In Peel, many people live in multi-generational homes where families impact how a violent relationship is addressed, including prevention or participation. In terms of prevention, parents can educate their sons on how to properly help resolve a conflict, Buckeridge says. However, in high conflict situations, families sometimes take sides. “There's always going to be that inherent desire for a parent to protect their child, regardless of what their child has done or not done.” 

In her personal experience, she’s seen more families on the protective side. The demographics in two of the country’s largest cities pose unique challenges. According to the 2016 census, 12 percent of private households in Brampton had two or more families. In Mississauga, the average sat at five percent.

While domestic violence continues, despite all the energy to curb it, a range of societal factors make it difficult to stamp out abusive behaviour. For 25 years, Buckeridge says she’s been having the same conversations, which is frustrating. She referenced the #MeToo movement, which has led to greater exposure of violence against women spanning decades. An undeniable hierarchy exists. Too often, women still find themselves at the wrong end of this societal ladder. In order to change this, conversations need to be had with men. “When we do not engage men as allies, we risk an opportunity to educate from a different standpoint,” Buckeridge says.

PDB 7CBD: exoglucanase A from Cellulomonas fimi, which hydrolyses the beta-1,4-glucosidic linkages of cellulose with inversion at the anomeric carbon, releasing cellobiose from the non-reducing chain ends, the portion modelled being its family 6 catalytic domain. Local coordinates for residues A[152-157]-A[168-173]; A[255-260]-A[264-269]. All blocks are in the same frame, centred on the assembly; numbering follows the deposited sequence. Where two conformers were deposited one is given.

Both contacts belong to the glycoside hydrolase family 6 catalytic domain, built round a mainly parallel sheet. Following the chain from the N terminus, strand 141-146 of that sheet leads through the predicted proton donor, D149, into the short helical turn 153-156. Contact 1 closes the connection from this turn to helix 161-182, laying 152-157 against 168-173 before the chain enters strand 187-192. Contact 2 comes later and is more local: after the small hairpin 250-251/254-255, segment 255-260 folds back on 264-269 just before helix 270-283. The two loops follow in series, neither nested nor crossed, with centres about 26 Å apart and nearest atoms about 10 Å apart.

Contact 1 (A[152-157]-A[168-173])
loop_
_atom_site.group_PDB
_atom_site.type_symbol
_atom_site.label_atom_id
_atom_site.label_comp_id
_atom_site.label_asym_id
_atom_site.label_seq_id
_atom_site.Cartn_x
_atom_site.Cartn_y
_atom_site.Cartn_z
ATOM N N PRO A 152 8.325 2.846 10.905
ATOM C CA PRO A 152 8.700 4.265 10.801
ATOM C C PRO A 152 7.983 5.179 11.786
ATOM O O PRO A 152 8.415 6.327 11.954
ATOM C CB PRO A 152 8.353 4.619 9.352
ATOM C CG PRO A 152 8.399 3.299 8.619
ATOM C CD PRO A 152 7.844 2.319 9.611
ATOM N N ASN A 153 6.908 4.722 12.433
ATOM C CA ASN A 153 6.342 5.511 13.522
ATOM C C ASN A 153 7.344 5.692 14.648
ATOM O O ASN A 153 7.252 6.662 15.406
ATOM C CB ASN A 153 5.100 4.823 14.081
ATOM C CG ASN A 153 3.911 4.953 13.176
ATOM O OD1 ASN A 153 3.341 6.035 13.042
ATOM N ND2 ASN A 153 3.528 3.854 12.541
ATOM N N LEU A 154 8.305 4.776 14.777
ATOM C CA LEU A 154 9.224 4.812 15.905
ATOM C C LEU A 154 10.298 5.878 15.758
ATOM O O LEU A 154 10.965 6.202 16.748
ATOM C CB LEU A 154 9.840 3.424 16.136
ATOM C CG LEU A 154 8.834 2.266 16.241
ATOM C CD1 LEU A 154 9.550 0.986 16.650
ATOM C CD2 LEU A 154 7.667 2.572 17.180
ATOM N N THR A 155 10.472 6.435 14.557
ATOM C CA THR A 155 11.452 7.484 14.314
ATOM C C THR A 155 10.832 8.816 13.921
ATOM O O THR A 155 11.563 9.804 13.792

Over the years, one positive change was the inception of the family court support program offered by Indus Community Services in 2011. The program helps domestic violence victims navigate family court and also educates people on their custody and child support rights. “The program is incredibly important because it acts in the same capacity as victim services, only for the family court,” Buckeridge explains.

Another change came at the federal level. In 2017, the government eliminated conditional permanent residence criteria. Previously, under old rules, sponsored spouses or partners of Canadian citizens or permanent residents were pressured to live with their assailant to keep their permanent resident status if the couple's relationship was less than two years old or if they had no children in common. From April 2017 onward, the rule no longer applies, which gives those in an abusive relationship the option to leave, without jeopardizing their permanent residency status. 

In Peel, other barriers continue to pose dire challenges for those trying to escape a life of domestic violence. Until shelter spaces and affordable housing alternatives offer a safe harbour and until the various unique cultural factors are understood in a case by case way, too many women will choose fear over help.  



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Twitter: @nida_zafar